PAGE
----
What Went Wrong at Toyota?

March 6, 2010
In defense of lean manufacturing

Some are pointing at the recent activity at Toyota and saying that Lean and the Toyota Production System (TPS) doesn't work. We say differently, as lean reduces variation, waste, complexity, and the number of suppliers so that you can standardize the product you manufacture.

Lean and TPS do work, and have allowed Toyota to grow and prosper from the early beginnings to the largest car company in the world. Toyota has been benchmarked and Fortune 50 companies globally have adopted the TPS into their own production system. Many others now have their own production system modeled after Toyota's.

Toyota has an operating model to run their business and everyone from the lowest level in the company and the CEO knows the rules and the game plan. As long as they were sticking to the game plan, Toyota was able to sustain a very strong quality system.

Where Toyota went wrong was in not following its own playbook. As we heard in the recent congressional hearings, their drive to be number one led to the situation the company finds itself in today. In the desire for growth, internal resources and the supply chain were stretched by the opening of so many new plants and locations around the world. Quality and Genchi Genbutsu (Go to the source to get the facts) are hallmarks of the Toyota Production System. These fundamentals are what drove Toyota to become a large respected company, and abandoning these fundamentals is how things began to go wrong.

Four areas that drove Toyota off track:

Drive to be #1: In 2002, Toyota set a target to be the #1 Global Automobile manufacturing company in the world, an aggressive goal that required 50% growth. This is the equivalent of Toyota starting up a company the size of Honda Automotive in just 7 years. Because of this focus, Toyota decided to stop their goal of slow and steady growth, which had allowed them to continue to make quality cars and grow market share. This growth stretched their resources and their supply base. It became harder for them to stay focused on quality when they were growing so fast.

Complacency: Toyota invented the Toyota Production System and it was working so well that they felt they didn't need to worry about being vigilant with their manufacturing processes anymore. They felt that they had all of the answers and took their eye off the ball. In fact, Katsuaki Watanabe, the former president of Toyota, admitted in 2006 that the company had quality problems. At that time, Watanabe acknowledged that lengthening development times might be necessary. Instead, the company continued in its drive for rapid growth.

Top Down Decision Making: Toyota's philosophy of "Genchi Genbutsu" (Go to the source to get the facts) became harder when there were many levels of management between the decision makers and the problems. As a result of their rapid growth, manufacturing was taking place all over the world. However, corporate headquarters in Japan continued to make the decisions at a distance instead of taking input from local 'sources' where the factories were located. Management stopped crossing the Lean Bridge. Lean is the vehicle that builds a bridge between management and the process/owner operator. Performance is made visual so the two groups can come together and solve problems/issues. Process efficiency and effectiveness is measured and made visible to all so management can go to the process and work with the owner to solve problems. The problems within Toyota were known -- however, the management system broke down and solutions were not developed and implemented. Toyota had too many layers of management not getting to the process to help lead solutions.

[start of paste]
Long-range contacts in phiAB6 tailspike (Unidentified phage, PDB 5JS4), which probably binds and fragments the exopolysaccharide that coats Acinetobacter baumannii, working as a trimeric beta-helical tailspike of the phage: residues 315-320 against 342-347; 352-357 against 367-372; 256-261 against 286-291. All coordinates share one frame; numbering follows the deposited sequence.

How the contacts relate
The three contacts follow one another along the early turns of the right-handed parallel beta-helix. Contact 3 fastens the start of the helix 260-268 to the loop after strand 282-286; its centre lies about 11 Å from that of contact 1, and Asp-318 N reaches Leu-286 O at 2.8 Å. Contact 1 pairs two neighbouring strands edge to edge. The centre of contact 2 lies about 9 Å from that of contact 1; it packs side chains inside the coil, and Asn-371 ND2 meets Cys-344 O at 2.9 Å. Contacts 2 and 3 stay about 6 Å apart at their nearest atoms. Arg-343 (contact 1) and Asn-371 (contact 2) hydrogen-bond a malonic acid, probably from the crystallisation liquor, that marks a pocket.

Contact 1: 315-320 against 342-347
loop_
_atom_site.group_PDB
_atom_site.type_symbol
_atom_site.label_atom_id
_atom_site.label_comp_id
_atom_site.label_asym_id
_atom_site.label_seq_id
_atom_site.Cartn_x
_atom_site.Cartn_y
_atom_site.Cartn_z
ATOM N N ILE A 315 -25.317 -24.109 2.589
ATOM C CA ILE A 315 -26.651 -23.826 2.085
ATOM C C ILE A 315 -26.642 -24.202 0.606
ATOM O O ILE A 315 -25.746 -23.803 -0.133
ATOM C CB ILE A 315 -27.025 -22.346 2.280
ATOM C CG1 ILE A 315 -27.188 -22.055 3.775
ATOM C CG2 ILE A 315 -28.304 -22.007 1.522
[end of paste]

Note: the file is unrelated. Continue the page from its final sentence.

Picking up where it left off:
Cost Reduction Pressures: All automobile manufactures had this pressure and so did Toyota. Toyota started a program of buying products manufactured locally to their plants instead of shipping in all components from Japan. This created more suppliers and more complexity in the Toyota system. This added additional strain on the engineering teams and the business as they also were growing at a fast pace.

As we have seen this play out in the news over the last several weeks, it is clear that other factors contributed to the scale and public fallout of Toyota's difficulties. No doubt a faster response to customer complaints, more visibility of the CEO and better public relations could have limited the level of damage to the company. Nevertheless, the problems began in manufacturing, and the lesson other manufacturing companies can learn is that it is vital to be constantly checking in that the principles of Lean are being applied and that implementing these principles is an ongoing process.

Stan Gwizdak is Manufacturing Vice President and Dennis McRae is Vice President of Operations for Celerant Consulting. Celerant Consulting is a global management consultancy that delivers operational improvement. www.CelerantConsulting.com

See Also
Experts: Don't Blame Lean Manufacturing for Toyota's Problems
Akio Toyoda's Testimony to U.S. Congress
All Toyota Brake Recall Articles

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